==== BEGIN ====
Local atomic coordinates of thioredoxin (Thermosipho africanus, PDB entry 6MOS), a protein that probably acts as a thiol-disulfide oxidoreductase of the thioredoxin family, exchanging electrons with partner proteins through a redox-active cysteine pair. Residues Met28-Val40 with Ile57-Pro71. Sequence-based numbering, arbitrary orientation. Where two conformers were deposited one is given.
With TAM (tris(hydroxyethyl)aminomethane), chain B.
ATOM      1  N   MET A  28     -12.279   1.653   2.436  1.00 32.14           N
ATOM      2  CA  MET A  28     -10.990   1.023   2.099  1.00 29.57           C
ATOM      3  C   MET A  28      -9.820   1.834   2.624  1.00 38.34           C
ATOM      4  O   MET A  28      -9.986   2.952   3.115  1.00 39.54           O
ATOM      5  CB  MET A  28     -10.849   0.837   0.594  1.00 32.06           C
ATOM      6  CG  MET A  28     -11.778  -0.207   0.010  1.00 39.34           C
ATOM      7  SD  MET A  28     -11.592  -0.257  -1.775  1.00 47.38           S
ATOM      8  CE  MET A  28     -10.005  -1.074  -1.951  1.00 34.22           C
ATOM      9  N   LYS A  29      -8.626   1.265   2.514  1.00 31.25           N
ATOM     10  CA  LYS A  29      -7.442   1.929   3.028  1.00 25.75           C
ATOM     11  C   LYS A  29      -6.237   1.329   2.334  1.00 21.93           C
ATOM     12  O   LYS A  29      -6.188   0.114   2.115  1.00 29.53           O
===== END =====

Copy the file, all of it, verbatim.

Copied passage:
Local atomic coordinates of thioredoxin (Thermosipho africanus, PDB entry 6MOS), a protein that probably acts as a thiol-disulfide oxidoreductase of the thioredoxin family, exchanging electrons with partner proteins through a redox-active cysteine pair. Residues Met28-Val40 with Ile57-Pro71. Sequence-based numbering, arbitrary orientation. Where two conformers were deposited one is given.
With TAM (tris(hydroxyethyl)aminomethane), chain B.
ATOM      1  N   MET A  28     -12.279   1.653   2.436  1.00 32.14           N
ATOM      2  CA  MET A  28     -10.990   1.023   2.099  1.00 29.57           C
ATOM      3  C   MET A  28      -9.820   1.834   2.624  1.00 38.34           C
ATOM      4  O   MET A  28      -9.986   2.952   3.115  1.00 39.54           O
ATOM      5  CB  MET A  28     -10.849   0.837   0.594  1.00 32.06           C
ATOM      6  CG  MET A  28     -11.778  -0.207   0.010  1.00 39.34           C
ATOM      7  SD  MET A  28     -11.592  -0.257  -1.775  1.00 47.38           S
ATOM      8  CE  MET A  28     -10.005  -1.074  -1.951  1.00 34.22           C
ATOM      9  N   LYS A  29      -8.626   1.265   2.514  1.00 31.25           N
ATOM     10  CA  LYS A  29      -7.442   1.929   3.028  1.00 25.75           C
ATOM     11  C   LYS A  29      -6.237   1.329   2.334  1.00 21.93           C
ATOM     12  O   LYS A  29      -6.188   0.114   2.115  1.00 29.53           O